FGF21 induces PGC-1α and regulates carbohydrate and fatty acid metabolism during the adaptive starvation response

Department of Pharmacology, Howard Hughes Medical Institute, Advanced Imaging Center, University of Texas Southwestern Medical Center, Dallas, TX 75390, USA.
Proceedings of the National Academy of Sciences (Impact Factor: 9.81). 06/2009; 106(26):10853-10858. DOI: 10.1073/pnas.0904187106

ABSTRACT The liver plays a crucial role in mobilizing energy during nutritional deprivation. During the early stages of fasting, hepatic
glycogenolysis is a primary energy source. As fasting progresses and glycogen stores are depleted, hepatic gluconeogenesis
and ketogenesis become major energy sources. Here, we show that fibroblast growth factor 21 (FGF21), a hormone that is induced
in liver by fasting, induces hepatic expression of peroxisome proliferator-activated receptor γ coactivator protein-1α (PGC-1α),
a key transcriptional regulator of energy homeostasis, and causes corresponding increases in fatty acid oxidation, tricarboxylic
acid cycle flux, and gluconeogenesis without increasing glycogenolysis. Mice lacking FGF21 fail to fully induce PGC-1α expression
in response to a prolonged fast and have impaired gluconeogenesis and ketogenesis. These results reveal an unexpected relationship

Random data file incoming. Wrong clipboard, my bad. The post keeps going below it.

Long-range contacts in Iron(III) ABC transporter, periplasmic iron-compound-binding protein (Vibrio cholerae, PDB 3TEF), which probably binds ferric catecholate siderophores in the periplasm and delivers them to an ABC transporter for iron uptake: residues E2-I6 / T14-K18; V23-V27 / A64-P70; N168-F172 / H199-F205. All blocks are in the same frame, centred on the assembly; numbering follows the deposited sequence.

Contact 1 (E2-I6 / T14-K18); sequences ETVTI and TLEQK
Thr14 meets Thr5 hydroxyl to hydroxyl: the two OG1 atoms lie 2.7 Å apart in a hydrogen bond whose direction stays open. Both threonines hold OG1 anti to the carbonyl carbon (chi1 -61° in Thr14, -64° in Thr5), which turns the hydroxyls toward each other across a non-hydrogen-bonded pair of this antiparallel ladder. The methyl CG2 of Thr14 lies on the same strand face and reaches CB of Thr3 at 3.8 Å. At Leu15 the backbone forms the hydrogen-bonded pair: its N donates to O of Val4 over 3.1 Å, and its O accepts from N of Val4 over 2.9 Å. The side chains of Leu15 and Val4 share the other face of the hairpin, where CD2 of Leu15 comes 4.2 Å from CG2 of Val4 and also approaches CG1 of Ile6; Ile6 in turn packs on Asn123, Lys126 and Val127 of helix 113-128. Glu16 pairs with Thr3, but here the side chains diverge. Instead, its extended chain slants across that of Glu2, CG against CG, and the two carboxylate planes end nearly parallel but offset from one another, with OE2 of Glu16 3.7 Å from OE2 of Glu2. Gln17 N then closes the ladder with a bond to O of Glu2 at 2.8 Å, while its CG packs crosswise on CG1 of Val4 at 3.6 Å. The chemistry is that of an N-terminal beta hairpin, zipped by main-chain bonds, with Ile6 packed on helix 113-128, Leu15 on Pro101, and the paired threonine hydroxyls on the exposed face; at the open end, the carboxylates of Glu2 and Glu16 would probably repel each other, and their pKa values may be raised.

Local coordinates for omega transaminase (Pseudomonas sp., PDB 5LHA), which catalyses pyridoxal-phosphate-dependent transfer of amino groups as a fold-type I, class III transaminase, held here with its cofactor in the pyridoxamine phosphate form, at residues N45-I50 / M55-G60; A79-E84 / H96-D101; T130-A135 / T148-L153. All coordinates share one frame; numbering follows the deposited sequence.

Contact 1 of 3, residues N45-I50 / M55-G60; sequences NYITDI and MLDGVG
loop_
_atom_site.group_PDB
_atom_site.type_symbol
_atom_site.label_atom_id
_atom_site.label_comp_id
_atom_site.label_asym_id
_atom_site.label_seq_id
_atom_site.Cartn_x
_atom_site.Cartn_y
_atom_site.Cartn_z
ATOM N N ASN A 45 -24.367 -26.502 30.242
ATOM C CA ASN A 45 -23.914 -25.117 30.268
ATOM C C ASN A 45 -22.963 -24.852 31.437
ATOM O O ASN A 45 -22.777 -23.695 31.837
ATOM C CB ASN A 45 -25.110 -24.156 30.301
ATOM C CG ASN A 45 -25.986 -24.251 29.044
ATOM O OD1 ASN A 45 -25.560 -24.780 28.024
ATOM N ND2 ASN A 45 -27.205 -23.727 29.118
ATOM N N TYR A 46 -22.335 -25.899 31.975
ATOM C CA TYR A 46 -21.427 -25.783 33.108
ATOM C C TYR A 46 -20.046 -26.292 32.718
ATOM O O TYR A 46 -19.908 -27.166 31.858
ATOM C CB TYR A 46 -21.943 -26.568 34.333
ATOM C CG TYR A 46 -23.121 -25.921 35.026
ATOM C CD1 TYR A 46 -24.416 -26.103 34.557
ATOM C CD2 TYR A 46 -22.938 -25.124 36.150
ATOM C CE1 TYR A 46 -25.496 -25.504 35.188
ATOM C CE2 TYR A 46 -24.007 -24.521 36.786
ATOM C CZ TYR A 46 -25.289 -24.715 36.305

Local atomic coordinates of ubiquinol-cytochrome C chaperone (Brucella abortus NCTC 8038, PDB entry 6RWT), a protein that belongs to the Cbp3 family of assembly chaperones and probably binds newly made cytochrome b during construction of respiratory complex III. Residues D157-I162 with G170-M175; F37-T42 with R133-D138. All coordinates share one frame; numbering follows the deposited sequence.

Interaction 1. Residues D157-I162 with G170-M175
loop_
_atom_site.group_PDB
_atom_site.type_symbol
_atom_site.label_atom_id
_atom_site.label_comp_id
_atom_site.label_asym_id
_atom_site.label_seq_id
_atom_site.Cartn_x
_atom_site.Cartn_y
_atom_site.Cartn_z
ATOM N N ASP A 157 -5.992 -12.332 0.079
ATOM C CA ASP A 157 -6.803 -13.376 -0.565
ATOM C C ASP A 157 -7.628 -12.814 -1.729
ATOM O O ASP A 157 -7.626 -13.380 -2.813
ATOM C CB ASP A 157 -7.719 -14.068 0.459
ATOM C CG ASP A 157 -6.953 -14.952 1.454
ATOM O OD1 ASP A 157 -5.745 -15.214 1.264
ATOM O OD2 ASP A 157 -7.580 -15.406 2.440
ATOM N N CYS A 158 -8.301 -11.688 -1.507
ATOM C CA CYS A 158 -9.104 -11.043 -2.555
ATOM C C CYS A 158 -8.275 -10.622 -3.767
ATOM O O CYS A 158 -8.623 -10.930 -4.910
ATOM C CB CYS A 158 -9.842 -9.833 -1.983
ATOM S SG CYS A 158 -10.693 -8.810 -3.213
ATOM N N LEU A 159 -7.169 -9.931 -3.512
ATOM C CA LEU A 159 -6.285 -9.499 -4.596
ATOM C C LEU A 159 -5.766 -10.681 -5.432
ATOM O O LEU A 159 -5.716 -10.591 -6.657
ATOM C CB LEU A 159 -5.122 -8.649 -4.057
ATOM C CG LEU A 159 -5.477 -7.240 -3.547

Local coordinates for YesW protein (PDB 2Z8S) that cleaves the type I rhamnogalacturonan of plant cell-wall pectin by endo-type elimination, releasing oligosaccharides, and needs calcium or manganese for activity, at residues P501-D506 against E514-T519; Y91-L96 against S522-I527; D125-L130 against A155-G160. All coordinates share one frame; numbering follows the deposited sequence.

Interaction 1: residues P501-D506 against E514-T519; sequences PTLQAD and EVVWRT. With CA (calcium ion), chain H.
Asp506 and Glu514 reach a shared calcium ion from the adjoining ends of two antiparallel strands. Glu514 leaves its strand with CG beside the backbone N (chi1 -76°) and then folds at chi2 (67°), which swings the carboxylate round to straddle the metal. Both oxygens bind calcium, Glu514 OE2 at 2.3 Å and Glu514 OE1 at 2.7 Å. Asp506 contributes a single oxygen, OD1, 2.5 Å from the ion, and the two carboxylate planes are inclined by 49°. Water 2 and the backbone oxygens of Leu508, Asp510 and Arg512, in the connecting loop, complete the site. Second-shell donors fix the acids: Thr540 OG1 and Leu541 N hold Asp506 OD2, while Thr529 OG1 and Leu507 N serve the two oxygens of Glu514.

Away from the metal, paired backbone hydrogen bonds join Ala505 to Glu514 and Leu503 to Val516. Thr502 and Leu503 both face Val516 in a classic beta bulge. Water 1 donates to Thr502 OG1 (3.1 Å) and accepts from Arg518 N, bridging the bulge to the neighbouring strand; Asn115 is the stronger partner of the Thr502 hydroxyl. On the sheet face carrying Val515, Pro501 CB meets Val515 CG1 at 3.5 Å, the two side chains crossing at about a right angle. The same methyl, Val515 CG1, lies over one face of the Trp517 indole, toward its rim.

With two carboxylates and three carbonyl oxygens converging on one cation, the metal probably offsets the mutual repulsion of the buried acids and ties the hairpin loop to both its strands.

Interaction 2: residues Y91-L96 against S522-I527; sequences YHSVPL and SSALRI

between FGF21 and PGC-1α and demonstrate an important role for FGF21 in coordinately regulating carbohydrate and fatty acid
metabolism during the progression from fasting to starvation.

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    ABSTRACT: Hormones such as fibroblast growth factor 21 (FGF21) and glucocorticoids (GCs) play crucial roles in coordinating the adaptive starvation response. Here, we examine the interplay between these hormones. It was previously shown that FGF21 induces corticosterone levels in mice by acting on the brain. We now show that this induces the expression of genes required for GC synthesis in the adrenal gland. FGF21 also increases corticosterone secretion from the adrenal in response to adrenocorticotropic hormone. We further show that the relationship between FGF21 and GCs is bidirectional. GCs induce Fgf21 expression in liver by acting on the GC receptor (GR). The GR binds in a ligand-dependent manner to a non-canonical GR response element located approximately 4.4 kb upstream of the Fgf21 transcription start site. The GR cooperates with the nuclear fatty acid receptor, PPARα, to stimulate Fgf21 transcription. GR and PPARα ligands have additive effects on Fgf21 expression both in vivo and in primary cultures of mouse hepatocytes. We conclude that FGF21 and GCs regulate each other's production in a feed-forward loop and suggest that this provides a mechanism for bypassing negative feedback on the hypothalamic-pituitary-adrenal axis to allow sustained gluconeogenesis during starvation.
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